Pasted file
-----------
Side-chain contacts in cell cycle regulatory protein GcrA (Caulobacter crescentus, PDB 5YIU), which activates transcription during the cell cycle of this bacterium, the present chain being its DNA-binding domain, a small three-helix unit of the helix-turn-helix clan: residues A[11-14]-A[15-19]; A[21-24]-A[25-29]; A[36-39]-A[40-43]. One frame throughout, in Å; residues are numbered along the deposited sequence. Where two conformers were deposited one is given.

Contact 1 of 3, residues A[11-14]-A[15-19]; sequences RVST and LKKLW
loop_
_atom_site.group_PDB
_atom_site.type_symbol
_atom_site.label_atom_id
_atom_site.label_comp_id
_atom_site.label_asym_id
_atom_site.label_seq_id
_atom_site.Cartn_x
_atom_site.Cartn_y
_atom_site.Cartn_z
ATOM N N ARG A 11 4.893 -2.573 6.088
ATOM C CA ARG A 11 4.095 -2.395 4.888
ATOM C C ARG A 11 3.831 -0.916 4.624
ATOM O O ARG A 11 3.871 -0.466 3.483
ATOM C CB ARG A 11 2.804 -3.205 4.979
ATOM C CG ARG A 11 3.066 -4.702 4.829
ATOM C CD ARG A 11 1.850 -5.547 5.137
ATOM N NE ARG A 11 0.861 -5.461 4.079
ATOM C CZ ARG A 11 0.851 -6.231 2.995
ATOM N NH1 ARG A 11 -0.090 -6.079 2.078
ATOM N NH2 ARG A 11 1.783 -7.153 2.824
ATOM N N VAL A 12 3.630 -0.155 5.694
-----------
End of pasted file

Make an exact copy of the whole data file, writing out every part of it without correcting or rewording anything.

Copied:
Side-chain contacts in cell cycle regulatory protein GcrA (Caulobacter crescentus, PDB 5YIU), which activates transcription during the cell cycle of this bacterium, the present chain being its DNA-binding domain, a small three-helix unit of the helix-turn-helix clan: residues A[11-14]-A[15-19]; A[21-24]-A[25-29]; A[36-39]-A[40-43]. One frame throughout, in Å; residues are numbered along the deposited sequence. Where two conformers were deposited one is given.

Contact 1 of 3, residues A[11-14]-A[15-19]; sequences RVST and LKKLW
loop_
_atom_site.group_PDB
_atom_site.type_symbol
_atom_site.label_atom_id
_atom_site.label_comp_id
_atom_site.label_asym_id
_atom_site.label_seq_id
_atom_site.Cartn_x
_atom_site.Cartn_y
_atom_site.Cartn_z
ATOM N N ARG A 11 4.893 -2.573 6.088
ATOM C CA ARG A 11 4.095 -2.395 4.888
ATOM C C ARG A 11 3.831 -0.916 4.624
ATOM O O ARG A 11 3.871 -0.466 3.483
ATOM C CB ARG A 11 2.804 -3.205 4.979
ATOM C CG ARG A 11 3.066 -4.702 4.829
ATOM C CD ARG A 11 1.850 -5.547 5.137
ATOM N NE ARG A 11 0.861 -5.461 4.079
ATOM C CZ ARG A 11 0.851 -6.231 2.995
ATOM N NH1 ARG A 11 -0.090 -6.079 2.078
ATOM N NH2 ARG A 11 1.783 -7.153 2.824
ATOM N N VAL A 12 3.630 -0.155 5.694